By Samantha Brocklehurst

INTERNATIONAL weekend this weekend. Rubbish, no? You’ve been starved of football since the third week of May. Left cold turkey, rocking backwards and forwards in those sunny, bright, warm, beautiful places called gardens. Abandoned conversationally for a whole 16 weeks or so. Left sitting with mates you’ve known for years staring awkwardly into your pint as you scramble for something to say, anything to say that isn’t the last tit-bit of club-related gossip you’ve already all pored over thirty times in the past month. “I heard from a mate who has a dog that looks for pyro at the club that Gerrard’s newly-sprouted beard will give him Samson-like super powers this season. Yeah. “ (Gutted he shaved the beard off. Worth nine points alone). Ad infinitum because what the fuck else have you got to talk about during the dark Summer months?

Then that beautiful day arrives – usually in the third week of August. It’s back. You are gifted a legitimate way to fritter away your precious free time outside of the shackles of work. Delivered a gift-wrapped excuse to be in the pub at least once a week – twice if you are fortunate enough to be playing in some cup or league in Europe somewhere. You are provided with an outlet to get unreasonably angry about things you cannot possibly control. There are things to talk about. There are plays to be recreated in the pub with pint glasses and crisp packets. These kill at least three hours post-match.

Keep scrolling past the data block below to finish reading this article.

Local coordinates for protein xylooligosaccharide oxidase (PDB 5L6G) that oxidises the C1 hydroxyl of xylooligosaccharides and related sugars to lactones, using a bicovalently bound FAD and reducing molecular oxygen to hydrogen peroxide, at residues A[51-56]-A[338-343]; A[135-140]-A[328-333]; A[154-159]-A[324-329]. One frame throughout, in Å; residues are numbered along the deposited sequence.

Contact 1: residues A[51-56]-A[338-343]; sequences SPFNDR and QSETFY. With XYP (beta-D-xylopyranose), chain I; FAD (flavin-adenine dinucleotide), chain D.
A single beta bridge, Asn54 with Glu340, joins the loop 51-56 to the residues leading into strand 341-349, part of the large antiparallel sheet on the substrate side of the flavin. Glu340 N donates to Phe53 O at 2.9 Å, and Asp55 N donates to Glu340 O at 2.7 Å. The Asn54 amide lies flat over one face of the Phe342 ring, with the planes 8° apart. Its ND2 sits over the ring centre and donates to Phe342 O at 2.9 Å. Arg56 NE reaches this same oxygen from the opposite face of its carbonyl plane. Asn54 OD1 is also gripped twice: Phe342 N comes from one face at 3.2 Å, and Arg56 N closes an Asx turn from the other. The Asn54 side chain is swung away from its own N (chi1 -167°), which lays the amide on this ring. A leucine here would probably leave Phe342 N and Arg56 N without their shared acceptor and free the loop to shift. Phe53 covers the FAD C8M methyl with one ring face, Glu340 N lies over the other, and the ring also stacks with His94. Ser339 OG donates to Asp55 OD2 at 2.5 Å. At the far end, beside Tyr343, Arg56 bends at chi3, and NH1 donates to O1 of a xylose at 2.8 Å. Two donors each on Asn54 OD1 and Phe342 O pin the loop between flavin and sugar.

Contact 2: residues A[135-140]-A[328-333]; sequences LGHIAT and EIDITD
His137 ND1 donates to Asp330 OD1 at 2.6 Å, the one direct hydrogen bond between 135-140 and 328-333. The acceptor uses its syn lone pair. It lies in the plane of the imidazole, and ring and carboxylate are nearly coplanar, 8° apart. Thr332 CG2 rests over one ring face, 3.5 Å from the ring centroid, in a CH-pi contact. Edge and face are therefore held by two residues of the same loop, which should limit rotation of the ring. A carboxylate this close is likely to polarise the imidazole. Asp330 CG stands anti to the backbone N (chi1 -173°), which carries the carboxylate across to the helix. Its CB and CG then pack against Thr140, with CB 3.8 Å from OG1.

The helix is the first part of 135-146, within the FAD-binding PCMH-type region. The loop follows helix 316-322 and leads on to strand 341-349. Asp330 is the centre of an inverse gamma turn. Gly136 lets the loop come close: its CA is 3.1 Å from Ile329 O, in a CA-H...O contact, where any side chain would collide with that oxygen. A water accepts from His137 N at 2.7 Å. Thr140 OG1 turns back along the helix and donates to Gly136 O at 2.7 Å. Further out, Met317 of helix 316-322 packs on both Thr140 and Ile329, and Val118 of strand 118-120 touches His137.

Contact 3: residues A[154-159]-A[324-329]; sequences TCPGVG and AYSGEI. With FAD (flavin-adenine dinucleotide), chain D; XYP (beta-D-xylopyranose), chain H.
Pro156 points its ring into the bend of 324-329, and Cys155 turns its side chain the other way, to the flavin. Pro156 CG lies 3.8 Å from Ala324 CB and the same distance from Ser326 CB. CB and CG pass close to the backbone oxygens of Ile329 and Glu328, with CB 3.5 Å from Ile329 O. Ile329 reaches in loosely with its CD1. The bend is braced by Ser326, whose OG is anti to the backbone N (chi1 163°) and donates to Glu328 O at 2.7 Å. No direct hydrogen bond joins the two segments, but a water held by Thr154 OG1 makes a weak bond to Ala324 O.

Then it is snatched away. It all goes dark for a weekend here and there. Having been encouraged to gorge yourself like a child at a party presented with a wagon full of sweets you’re snatched up and given a time-out for a weekend. What to do?

Luckily for you I’ve done the thinking for you and can come up with a few suggestions:

  1. If you’re local to Liverpool go and see Cabaret in the Empire. Not only because it’s fantastic but because it’s my favourite musical of all time and it’ll teach you loads of stuff about Berlin in the 1930s. Some of it is sexy. Will Young will be in stockings and suspenders. That’s not necessarily the sexy thing. Don’t miss out.